How to Landscape Like You Kind of Know What You’re Doing

landscape your first home

You’ve purchased your first home. You’re all moved in. You have a backyard now. It’s time to start landscaping, right?

Before you go throwing down hundreds or even thousands of dollars at your local garden center, review these quick tips.

Plant a $1 Tree in a $10 Hole

It’s all about the soil. During construction, developers will often clear the land, scrape off the topsoil, build the house and then, if you’re lucky, put a couple of inches of soil back in the landscape before selling you the house. If you purchased a home in a new development, this is very likely the situation you will find.

Go out in your backyard and try to stick a shovel in the soil. Do it in a few different places so you know what you’re up against. If you immediately hit hardpan soil or glacial till, you will need to invest in soil before planting anything. You see, plants have these things called roots, and if you want to make anything grow, you’re going to need a soil depth of more than a couple of inches.

Buy some topsoil, and while you’re at it amend it with some organic compost.

Those Little Darlings Sure Do Grow Up

This is a landscaping tip for the first-time homebuyer (or any homeowner) that should not be ignored. Take note: Plants grow.

They might look all cute when you buy them in the nursery, but some plants get really big. Read the label or do a little research before you go shopping. If the mature size of the plant you are buying is not on the label, ask the garden center staff to help you. Furthermore, as tempting as it might be to take that little bugger home and plant it right next to the house, plan for the space it will need at maturity. Otherwise, you could find yourself with tree branches growing uncomfortably close to your house.

Don’t Shrub Up the Edges

Take a walk in nature. Observe how plants occur in the wild. Are they in rows? Not so much. Do they occur alone or in groups? They are usually in groups. Take this new-found knowledge back to your garden and apply it. Move away from the edges; form groupings and create planting beds to break your landscape up into garden “rooms.”

Drop the Chainsaw and Nobody Gets Hurt

Chainsaws are for home improvement projects, not pruning. Now, to be fair, perhaps you purchased a property that is overgrown and in need of some serious pruning. Hire some goats. Don’t fire up the chainsaw. A chainsaw is not the answer unless you’re taking down big trees, meaning, removing them completely.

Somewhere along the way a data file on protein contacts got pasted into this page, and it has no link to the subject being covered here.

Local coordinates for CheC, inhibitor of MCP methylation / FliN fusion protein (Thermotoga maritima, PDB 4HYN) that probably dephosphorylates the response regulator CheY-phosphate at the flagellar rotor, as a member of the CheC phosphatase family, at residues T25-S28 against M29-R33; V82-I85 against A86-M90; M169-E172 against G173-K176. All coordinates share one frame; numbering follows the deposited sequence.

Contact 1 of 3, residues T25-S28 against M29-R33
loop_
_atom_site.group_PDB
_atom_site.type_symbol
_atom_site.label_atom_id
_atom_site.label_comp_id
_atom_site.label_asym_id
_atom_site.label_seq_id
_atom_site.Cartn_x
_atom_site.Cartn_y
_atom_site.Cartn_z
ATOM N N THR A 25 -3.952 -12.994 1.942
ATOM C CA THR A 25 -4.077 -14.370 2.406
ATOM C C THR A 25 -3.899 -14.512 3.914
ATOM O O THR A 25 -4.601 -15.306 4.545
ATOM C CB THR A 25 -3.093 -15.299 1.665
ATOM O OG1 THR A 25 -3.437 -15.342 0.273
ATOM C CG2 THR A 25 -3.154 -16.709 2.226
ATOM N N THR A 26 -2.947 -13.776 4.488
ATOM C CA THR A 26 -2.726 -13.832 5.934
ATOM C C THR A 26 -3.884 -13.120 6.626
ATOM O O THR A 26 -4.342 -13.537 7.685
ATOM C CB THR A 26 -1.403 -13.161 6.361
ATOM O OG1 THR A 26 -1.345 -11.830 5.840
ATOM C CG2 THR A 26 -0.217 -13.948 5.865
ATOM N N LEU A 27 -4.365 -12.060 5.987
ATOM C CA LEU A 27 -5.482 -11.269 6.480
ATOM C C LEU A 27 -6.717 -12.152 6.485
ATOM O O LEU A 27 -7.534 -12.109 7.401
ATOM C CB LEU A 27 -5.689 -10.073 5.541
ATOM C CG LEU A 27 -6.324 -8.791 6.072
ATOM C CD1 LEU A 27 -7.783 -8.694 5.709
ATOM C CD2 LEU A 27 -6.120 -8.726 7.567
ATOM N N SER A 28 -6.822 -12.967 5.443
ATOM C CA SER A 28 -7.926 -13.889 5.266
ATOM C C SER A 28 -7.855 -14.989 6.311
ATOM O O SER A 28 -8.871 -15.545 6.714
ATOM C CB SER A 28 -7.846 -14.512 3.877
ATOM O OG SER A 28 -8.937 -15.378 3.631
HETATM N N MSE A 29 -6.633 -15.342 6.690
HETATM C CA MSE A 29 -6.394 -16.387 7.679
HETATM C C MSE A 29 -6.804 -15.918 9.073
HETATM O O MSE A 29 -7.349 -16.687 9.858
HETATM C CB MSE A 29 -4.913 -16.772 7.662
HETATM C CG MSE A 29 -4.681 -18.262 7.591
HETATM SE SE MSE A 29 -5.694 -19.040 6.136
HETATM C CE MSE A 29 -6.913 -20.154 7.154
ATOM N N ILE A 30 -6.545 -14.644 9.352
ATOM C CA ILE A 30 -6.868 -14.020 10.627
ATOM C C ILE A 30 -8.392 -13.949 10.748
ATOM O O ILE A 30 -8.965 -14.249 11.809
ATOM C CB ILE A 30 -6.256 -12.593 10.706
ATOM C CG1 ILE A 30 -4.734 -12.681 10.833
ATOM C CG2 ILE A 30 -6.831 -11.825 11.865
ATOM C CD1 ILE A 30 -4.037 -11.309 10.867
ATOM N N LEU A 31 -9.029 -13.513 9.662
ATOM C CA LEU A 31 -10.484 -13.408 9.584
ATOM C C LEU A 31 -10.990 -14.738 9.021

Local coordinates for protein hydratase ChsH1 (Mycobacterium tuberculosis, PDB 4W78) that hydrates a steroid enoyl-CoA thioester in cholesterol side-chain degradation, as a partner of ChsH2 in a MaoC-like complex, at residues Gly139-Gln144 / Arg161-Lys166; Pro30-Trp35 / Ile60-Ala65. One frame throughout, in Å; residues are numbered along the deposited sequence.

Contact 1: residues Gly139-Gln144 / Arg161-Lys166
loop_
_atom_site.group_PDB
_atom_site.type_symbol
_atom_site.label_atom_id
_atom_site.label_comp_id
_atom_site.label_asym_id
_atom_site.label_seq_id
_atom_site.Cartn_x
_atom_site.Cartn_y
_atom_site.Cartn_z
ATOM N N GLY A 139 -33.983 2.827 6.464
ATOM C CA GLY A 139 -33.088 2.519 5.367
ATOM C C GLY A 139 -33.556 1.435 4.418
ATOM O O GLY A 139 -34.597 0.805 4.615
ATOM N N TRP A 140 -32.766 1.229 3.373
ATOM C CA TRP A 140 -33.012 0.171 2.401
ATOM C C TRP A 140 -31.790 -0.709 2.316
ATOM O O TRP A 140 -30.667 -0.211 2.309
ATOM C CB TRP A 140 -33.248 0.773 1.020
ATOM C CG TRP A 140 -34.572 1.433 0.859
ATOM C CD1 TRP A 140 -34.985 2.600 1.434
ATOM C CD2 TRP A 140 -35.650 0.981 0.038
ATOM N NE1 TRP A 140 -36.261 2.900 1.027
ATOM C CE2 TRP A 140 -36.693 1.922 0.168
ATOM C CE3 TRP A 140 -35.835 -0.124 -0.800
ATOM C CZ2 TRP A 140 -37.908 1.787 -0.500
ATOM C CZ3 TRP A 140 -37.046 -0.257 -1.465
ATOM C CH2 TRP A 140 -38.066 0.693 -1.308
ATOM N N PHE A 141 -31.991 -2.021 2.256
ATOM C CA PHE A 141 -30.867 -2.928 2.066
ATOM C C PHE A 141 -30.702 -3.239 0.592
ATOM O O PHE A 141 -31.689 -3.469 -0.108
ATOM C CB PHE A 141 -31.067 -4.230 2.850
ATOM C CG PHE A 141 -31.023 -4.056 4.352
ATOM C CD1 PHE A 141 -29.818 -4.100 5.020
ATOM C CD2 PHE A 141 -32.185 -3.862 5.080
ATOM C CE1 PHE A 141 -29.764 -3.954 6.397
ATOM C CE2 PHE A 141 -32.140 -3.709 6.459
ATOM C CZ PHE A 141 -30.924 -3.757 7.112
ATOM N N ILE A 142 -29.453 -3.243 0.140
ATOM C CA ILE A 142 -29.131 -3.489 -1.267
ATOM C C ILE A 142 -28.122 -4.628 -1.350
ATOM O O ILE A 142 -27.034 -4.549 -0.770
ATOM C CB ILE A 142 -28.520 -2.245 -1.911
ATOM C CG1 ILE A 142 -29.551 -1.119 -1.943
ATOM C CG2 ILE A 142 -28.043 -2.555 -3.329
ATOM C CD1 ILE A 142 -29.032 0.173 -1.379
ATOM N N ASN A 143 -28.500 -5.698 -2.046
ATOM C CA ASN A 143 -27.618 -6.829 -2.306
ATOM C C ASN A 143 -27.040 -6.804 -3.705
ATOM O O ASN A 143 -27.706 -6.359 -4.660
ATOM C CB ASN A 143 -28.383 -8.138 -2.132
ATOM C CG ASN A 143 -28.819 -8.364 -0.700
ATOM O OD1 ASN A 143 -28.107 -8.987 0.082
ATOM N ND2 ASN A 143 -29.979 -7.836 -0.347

The danger with chainsaws in the landscape is not so much the potential for accidentally lopping off a limb, but the tendency to shape every shrub into a something resembling a grandmother’s poodle. You know you’ve seen landscapes like this — with all of the shrubs sheared into perfectly round orbs. There is a time and place for this. Some plants, like ilex and boxwood, can take consistent shearing and, in fact, can act as focal points or borders to accent garden beds. However, when every shrub in a planting bed receives a buzz cut, it’s another story.

Chainsaws, and even hedge trimmers to some degree, do a lot of damage to branches. Ragged, splintered cuts invite garden pathogens.

To make matters worse, there are landscape maintenance companies that do nothing but go around buzz-cutting everything. In the industry, it’s known as “mow, blow and go.” They’ll mow your lawn, zip over your shrubs with a hedge trimmer, blow the debris from your walkways with a blower, get in their trucks and go.

There are three things to take away from this section. First, a planting bed filled with sheared, orbed shrubs looks a little formal compared to the naturally occurring growth characteristics plants are supposed to have. Second, pruning stimulates growth, and that buzz-cutting landscape maintenance company knows it. You’ll need to hire someone to come back when all of those shrubs start sending out new branches, and they’re counting on your money. And finally, in general, chainsaws, and even hedge trimmers to some degree, do a lot of damage to branches. Ragged, splintered cuts invite garden pathogens. Bacteria, fungi, viruses and insects can enter damaged wood more easily than branches that have been cut cleanly. If you need to prune, use a serrated pruning saw, loppers or clippers with bypass blades. Don’t use a chainsaw.

Know When to Call in the Big Guns

Let’s face it. We can’t all be good at everything. You might be an amazing surgeon, but you don’t have a creative bone in your body. Maybe you’re a brilliant musician, but landscape design is just not your strong suit. Know when to call in reinforcements. Sometimes it makes sense to call in a professional. Whether they design and construct your whole garden or simply draw up a plan so you can do DIY gardening projects on the weekends, sometimes it will save you money in the long run to get some professional advice.